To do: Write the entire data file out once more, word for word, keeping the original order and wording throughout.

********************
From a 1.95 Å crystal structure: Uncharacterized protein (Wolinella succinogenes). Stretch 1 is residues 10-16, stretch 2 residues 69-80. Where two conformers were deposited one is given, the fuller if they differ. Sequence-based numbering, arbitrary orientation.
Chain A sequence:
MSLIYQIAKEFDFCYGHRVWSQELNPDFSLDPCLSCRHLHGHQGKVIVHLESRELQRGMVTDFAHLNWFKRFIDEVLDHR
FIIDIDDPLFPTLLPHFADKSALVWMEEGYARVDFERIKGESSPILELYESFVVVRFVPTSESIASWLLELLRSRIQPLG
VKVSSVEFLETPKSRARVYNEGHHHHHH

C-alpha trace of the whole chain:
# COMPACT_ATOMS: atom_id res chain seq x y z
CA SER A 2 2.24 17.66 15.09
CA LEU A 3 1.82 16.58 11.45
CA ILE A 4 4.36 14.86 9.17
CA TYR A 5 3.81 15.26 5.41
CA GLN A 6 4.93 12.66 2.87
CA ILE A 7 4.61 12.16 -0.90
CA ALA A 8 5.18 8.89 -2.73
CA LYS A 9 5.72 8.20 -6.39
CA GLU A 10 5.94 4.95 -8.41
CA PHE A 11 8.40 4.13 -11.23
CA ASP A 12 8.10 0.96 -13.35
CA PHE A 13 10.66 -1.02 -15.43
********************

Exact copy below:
From a 1.95 Å crystal structure: Uncharacterized protein (Wolinella succinogenes). Stretch 1 is residues 10-16, stretch 2 residues 69-80. Where two conformers were deposited one is given, the fuller if they differ. Sequence-based numbering, arbitrary orientation.
Chain A sequence:
MSLIYQIAKEFDFCYGHRVWSQELNPDFSLDPCLSCRHLHGHQGKVIVHLESRELQRGMVTDFAHLNWFKRFIDEVLDHR
FIIDIDDPLFPTLLPHFADKSALVWMEEGYARVDFERIKGESSPILELYESFVVVRFVPTSESIASWLLELLRSRIQPLG
VKVSSVEFLETPKSRARVYNEGHHHHHH

C-alpha trace of the whole chain:
# COMPACT_ATOMS: atom_id res chain seq x y z
CA SER A 2 2.24 17.66 15.09
CA LEU A 3 1.82 16.58 11.45
CA ILE A 4 4.36 14.86 9.17
CA TYR A 5 3.81 15.26 5.41
CA GLN A 6 4.93 12.66 2.87
CA ILE A 7 4.61 12.16 -0.90
CA ALA A 8 5.18 8.89 -2.73
CA LYS A 9 5.72 8.20 -6.39
CA GLU A 10 5.94 4.95 -8.41
CA PHE A 11 8.40 4.13 -11.23
CA ASP A 12 8.10 0.96 -13.35
CA PHE A 13 10.66 -1.02 -15.43